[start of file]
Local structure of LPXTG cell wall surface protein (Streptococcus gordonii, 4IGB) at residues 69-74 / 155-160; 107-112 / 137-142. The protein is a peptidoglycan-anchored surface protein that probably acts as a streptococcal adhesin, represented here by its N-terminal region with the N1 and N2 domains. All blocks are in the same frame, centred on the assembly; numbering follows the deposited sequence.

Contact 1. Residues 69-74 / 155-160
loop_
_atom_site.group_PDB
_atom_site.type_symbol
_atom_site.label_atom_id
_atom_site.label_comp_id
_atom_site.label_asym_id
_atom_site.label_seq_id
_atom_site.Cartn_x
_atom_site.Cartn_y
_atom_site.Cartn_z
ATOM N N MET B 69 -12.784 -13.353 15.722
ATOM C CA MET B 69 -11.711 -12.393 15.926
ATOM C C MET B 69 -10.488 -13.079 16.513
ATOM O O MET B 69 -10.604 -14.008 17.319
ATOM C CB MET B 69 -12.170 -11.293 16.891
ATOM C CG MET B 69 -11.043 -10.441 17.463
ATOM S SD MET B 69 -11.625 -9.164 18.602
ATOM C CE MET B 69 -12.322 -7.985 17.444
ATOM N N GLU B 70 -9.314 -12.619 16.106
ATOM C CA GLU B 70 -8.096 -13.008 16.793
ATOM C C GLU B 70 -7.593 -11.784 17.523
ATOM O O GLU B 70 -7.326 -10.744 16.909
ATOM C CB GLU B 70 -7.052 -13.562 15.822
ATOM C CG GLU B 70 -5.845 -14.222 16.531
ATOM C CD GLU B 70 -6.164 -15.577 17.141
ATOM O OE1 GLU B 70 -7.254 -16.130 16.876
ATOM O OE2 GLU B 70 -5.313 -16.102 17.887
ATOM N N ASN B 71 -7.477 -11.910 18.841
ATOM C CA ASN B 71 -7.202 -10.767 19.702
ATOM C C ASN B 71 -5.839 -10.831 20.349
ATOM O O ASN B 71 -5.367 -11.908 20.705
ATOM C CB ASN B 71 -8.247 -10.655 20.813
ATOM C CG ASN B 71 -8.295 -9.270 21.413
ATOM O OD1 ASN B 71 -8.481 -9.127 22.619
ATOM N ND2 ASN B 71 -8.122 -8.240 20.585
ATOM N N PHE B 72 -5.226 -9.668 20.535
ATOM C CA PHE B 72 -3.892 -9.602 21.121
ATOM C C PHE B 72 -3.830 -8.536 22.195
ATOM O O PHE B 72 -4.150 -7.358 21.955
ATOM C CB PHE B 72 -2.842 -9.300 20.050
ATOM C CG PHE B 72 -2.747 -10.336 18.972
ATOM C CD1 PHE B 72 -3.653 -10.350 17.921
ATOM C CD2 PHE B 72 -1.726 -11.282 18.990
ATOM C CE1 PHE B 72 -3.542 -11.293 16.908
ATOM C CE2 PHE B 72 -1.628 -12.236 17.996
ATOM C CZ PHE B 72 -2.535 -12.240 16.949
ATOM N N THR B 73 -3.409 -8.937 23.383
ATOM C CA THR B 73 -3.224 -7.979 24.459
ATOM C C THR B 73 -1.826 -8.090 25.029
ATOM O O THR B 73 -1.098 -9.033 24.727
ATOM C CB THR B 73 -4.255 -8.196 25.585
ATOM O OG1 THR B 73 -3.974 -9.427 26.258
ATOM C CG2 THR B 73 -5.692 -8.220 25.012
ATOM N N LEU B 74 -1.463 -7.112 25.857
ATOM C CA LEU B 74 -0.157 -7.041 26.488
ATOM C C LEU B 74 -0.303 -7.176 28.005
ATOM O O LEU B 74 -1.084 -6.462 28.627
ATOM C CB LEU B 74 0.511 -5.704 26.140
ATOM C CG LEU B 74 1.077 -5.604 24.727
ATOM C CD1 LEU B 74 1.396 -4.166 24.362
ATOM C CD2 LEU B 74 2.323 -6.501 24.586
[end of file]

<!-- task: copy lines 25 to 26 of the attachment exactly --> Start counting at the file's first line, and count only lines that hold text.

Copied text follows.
ATOM C CB GLU B 70 -7.052 -13.562 15.822
ATOM C CG GLU B 70 -5.845 -14.222 16.531